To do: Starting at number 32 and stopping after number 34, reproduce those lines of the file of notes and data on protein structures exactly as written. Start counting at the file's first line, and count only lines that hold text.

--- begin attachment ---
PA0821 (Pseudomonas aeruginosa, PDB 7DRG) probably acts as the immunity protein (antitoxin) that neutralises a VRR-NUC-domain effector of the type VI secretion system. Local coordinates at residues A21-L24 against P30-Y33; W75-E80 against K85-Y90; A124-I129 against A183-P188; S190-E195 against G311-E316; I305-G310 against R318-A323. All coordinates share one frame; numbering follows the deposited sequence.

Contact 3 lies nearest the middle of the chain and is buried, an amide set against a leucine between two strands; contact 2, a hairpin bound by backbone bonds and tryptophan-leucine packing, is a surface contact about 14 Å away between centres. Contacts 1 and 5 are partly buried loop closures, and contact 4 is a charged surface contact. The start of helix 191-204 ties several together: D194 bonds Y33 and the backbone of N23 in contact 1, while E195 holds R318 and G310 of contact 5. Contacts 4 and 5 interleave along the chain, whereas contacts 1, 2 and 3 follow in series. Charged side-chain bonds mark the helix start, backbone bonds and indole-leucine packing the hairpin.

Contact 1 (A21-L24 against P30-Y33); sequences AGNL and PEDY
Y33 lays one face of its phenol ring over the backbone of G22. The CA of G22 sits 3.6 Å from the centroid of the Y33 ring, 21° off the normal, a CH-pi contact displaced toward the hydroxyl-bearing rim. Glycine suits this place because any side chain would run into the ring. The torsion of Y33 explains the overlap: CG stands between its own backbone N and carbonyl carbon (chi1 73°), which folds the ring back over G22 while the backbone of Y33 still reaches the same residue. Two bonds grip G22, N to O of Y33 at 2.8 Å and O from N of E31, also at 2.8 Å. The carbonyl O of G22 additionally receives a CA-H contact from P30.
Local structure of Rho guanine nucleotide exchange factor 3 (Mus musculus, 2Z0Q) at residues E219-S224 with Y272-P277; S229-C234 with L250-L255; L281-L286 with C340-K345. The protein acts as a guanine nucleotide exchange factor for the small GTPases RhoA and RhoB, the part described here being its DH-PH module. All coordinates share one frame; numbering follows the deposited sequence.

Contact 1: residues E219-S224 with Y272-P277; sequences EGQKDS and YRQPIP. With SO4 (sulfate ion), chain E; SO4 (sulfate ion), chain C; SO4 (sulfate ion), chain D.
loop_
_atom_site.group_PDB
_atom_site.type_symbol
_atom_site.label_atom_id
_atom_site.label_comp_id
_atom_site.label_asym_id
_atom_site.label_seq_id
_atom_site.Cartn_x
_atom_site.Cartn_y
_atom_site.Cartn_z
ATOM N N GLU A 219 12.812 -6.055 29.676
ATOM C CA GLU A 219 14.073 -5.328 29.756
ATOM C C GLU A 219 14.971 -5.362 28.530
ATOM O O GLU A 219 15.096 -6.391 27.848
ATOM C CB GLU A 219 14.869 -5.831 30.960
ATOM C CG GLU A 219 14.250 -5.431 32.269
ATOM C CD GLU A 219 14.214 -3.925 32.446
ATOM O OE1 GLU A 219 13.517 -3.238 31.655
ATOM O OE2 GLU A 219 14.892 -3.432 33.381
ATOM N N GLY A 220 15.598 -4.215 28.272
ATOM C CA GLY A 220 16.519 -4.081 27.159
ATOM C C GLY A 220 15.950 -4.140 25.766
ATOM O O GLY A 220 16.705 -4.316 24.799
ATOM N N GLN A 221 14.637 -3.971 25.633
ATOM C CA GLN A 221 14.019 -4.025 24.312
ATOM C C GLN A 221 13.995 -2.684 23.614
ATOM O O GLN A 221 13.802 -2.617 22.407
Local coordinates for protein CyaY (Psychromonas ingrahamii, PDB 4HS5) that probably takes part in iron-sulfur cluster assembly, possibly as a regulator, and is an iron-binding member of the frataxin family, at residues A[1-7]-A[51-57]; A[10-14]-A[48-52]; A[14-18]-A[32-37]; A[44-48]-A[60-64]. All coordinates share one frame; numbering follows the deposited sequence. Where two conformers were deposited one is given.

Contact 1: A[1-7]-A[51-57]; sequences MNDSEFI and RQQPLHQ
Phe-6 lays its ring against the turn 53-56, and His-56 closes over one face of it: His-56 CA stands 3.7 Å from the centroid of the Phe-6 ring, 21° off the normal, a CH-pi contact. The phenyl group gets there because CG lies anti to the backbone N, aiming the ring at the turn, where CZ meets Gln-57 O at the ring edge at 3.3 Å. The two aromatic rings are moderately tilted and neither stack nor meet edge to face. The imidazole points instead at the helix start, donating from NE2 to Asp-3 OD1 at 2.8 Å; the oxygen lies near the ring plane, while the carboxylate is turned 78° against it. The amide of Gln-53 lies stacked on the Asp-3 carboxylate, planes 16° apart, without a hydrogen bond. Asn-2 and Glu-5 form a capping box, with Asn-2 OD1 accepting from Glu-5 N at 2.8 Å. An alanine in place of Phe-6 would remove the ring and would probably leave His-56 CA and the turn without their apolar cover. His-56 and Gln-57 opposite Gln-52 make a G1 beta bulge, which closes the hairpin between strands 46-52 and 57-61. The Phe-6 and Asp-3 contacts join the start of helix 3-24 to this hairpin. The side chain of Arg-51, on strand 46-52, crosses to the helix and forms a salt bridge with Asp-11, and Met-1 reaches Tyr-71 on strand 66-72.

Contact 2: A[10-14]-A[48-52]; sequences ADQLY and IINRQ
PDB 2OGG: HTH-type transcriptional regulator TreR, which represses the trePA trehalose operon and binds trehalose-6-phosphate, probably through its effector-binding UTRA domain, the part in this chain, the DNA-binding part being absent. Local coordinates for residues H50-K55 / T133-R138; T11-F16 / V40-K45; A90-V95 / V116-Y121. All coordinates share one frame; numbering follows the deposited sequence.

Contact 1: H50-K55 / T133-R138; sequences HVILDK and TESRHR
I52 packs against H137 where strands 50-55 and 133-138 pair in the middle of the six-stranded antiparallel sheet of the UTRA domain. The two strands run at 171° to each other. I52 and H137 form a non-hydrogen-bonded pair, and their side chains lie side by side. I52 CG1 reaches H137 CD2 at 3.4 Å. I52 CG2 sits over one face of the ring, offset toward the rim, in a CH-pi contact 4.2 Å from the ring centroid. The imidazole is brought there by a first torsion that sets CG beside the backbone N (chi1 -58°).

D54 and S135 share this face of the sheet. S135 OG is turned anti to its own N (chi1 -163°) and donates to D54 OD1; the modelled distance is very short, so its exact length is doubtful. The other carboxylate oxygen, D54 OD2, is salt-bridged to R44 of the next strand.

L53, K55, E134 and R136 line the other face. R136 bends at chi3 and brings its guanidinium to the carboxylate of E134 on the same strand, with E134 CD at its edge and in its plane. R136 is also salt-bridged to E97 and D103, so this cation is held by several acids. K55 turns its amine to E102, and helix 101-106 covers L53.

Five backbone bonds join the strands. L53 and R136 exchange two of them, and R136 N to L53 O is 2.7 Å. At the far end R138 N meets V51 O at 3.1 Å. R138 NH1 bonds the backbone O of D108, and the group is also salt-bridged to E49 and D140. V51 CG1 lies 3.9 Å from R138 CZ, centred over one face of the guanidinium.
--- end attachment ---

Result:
ATOM C C GLN A 221 13.995 -2.684 23.614
ATOM O O GLN A 221 13.802 -2.617 22.407
Local coordinates for protein CyaY (Psychromonas ingrahamii, PDB 4HS5) that probably takes part in iron-sulfur cluster assembly, possibly as a regulator, and is an iron-binding member of the frataxin family, at residues A[1-7]-A[51-57]; A[10-14]-A[48-52]; A[14-18]-A[32-37]; A[44-48]-A[60-64]. All coordinates share one frame; numbering follows the deposited sequence. Where two conformers were deposited one is given.